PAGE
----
Wesley shared, "Since earning my B.S. in Mathematics with a minor in STEM Education, I have received my Masters in Mathematics Education from UCA. I am currently living in Colorado with my amazing girlfriend (going on 7 years!) where I am enrolled in the University of Northern Colorado's Educational Mathematics Ph.D. program. I have recently passed the last of my comprehensive exams for the program, and now look forward to working on my dissertation. I am excited to say that this semester marks the first time that I've had the opportunity to teach a Mathematics for Elementary Educators course, and am enjoying getting to work with such amazing teachers-to-be."
Ashley is a member of the Arkansas Association of Instructional Media and is chair of its leadership development committee and public relations committee. She was awarded the Pat McDonald Outstanding Individual Achievement Award from AAIM in 2019 and the Technology Leader of the Year Award from AAIM in 2021. Ashley was named an AASL Social Media Superstar, Advocacy Ambassador, in 2018. She authored the December 2020 School Library Connection article “Coding through Picture Books.” She is a member of AASL.
Mollie Mae Henager:
Mollie Mae earned her Master of Public Service in 2018 from the Clinton School of Public Service. In 2016, Mollie Mae graduated from the University of Central Arkansas with a Bachelor of Arts in Psychology and Spanish, and she was awarded the President’s Medallion for outstanding student in the College of Health and Behavioral Sciences. Mollie Mae returns to UCA after several years in the international nonprofit sector. Most recently, she worked in development with Arkansas United, an immigrant rights advocacy organization. Prior to that role, Mollie Mae lived in the Sacred Valley of Peru where she worked with Awamaki, a women's empowerment social enterprise. In 2017, Mollie Mae was recognized as a McLarty Scholar and was afforded the opportunity to work with Vital Voices in Washington, D.C. Mollie Mae and her fiancé, Pablo, will wed next year and live in Little Rock, Arkansas with their two cats.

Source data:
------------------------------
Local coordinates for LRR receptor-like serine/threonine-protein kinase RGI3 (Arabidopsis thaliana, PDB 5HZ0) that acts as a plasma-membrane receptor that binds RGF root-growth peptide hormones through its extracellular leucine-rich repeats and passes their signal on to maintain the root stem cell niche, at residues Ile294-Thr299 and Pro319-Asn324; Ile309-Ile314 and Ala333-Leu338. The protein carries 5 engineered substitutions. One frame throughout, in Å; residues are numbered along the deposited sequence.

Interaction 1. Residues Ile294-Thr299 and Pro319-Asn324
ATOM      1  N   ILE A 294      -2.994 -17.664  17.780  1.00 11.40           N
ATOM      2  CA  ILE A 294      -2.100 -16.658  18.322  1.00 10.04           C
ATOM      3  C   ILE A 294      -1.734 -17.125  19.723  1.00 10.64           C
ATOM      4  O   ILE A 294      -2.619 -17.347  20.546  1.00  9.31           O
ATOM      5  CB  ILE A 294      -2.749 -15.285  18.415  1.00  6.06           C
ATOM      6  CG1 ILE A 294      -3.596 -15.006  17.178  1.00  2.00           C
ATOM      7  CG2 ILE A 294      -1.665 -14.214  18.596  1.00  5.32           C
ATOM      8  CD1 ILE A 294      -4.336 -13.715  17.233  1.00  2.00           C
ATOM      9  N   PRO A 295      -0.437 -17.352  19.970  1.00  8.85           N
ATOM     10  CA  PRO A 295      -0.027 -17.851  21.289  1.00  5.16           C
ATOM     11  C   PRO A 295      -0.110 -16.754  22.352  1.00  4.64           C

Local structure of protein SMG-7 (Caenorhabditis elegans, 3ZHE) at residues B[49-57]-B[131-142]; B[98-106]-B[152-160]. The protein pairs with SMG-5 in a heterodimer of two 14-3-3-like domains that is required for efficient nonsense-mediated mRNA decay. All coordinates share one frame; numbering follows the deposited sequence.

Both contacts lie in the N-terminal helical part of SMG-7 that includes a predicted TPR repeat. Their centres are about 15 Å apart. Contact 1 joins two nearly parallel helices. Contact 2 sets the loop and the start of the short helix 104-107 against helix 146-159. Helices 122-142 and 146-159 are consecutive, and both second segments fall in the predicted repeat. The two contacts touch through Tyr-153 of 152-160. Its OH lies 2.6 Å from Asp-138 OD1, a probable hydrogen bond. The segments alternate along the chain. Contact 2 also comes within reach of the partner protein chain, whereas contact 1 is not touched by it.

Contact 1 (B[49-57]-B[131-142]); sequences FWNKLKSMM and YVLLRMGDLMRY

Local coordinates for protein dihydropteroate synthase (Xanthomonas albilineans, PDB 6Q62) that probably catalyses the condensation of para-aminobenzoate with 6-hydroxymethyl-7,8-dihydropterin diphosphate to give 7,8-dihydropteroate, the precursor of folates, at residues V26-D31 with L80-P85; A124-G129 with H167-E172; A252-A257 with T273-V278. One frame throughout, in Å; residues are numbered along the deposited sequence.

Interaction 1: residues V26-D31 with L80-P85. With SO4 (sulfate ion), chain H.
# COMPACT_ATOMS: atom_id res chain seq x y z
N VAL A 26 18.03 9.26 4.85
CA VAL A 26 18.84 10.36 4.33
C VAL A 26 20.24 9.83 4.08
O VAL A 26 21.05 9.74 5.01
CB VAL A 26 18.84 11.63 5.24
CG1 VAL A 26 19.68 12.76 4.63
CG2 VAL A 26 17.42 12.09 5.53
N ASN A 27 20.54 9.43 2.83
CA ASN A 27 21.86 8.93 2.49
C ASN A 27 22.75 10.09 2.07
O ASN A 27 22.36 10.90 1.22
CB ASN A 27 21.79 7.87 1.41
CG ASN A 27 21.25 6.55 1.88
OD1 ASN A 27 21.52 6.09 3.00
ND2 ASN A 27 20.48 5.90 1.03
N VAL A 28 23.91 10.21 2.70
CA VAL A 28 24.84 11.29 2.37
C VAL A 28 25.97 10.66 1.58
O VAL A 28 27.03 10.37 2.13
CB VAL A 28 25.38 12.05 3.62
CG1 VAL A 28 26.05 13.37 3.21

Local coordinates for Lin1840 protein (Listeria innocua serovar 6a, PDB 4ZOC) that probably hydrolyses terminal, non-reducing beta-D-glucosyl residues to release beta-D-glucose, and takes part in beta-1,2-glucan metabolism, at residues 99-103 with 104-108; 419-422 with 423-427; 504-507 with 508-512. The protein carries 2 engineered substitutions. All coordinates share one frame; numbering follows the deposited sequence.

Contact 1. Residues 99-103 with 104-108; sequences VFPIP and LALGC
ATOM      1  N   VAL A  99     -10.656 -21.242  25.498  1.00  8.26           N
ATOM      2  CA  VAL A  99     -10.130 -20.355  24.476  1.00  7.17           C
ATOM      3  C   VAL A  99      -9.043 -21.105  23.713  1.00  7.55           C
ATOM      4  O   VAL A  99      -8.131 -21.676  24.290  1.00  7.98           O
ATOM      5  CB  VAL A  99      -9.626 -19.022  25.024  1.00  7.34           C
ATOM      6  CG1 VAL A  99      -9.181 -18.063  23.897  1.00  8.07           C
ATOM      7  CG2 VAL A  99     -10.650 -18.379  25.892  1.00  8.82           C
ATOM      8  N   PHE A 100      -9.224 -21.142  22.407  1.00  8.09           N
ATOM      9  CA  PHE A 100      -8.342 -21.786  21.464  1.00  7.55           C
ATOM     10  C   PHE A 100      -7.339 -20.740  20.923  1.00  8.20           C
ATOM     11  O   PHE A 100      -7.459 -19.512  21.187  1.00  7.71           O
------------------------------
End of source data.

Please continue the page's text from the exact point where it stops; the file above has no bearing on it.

Drs Helen Hu, Rachelle Miller, and Donna Wake:
Drs Helen Hu, Rachelle Miller (department of Teaching and Learning), and Donna Wake (department of Teaching and Learning) recently had an article accepted in the Journal of Educational Multimedia and Hypermedia. The article is titled, "Online school librarian preparation: Technology acceptance and integration to engage more students." The article explores the level of technology acceptance among librarian candidates enrolled in an online program of study. This comparative mixed-methods study evaluated the effects of supplemental professional development on library candidates' technology skills. Findings indicate candidates improved significantly in technology acceptance as a result of the intervention and applied their new skills by creatively integrating new technologies into practice through collaboration with partner teachers seeking to increase student engagement.
Dr. Bronwyn MacFarlane
Dr. Bronwyn MacFarlane (Associate Professor of School and District Leadership in the department of Leadership Studies) has recently had several publications and accolades.
Bronwyn was nationally-elected as a member for the United States (USA) to the 7-seat international Executive Committee of the World Council for Gifted and Talented Children (WCGTC). Bronwyn began her 4-year term on August 8, 2021.
REFEREED NATIONAL JOURNAL PUBLICATIONS:
MacFarlane, B. & Henson, S. (2021). Curriculum and creative leadership: An interview with a leading scholar, Dr. Bronwyn MacFarlane. Roeper Review, 43(3), 149-152. https://www.tandfonline.com/doi/pdf/10.1080/02783193.2021.1930233
REFEREED INTERNATIONAL PRESENTATIONS:
MacFarlane, B. (2021). Essential understandings for delivering advanced social and emotional curriculum. Workshop presented live for the virtual conference of the European Council for High Ability (ECHA), September 1.
MacFarlane, B.; VanTassel-Baska, J.; Roberts, J.; Hertzog, N.; & Clark, T. (2021). Specialized schools for high-ability learners: Delivering advanced educational programs. Symposia panel for the virtual conference of the European Council for High Ability (ECHA), August 31.
MacFarlane, B. (2021). Online professional learning in gifted education and the critical use of engagement and interactive technologies. Session presentation for the virtual conference of the European Council for High Ability (ECHA), September 2.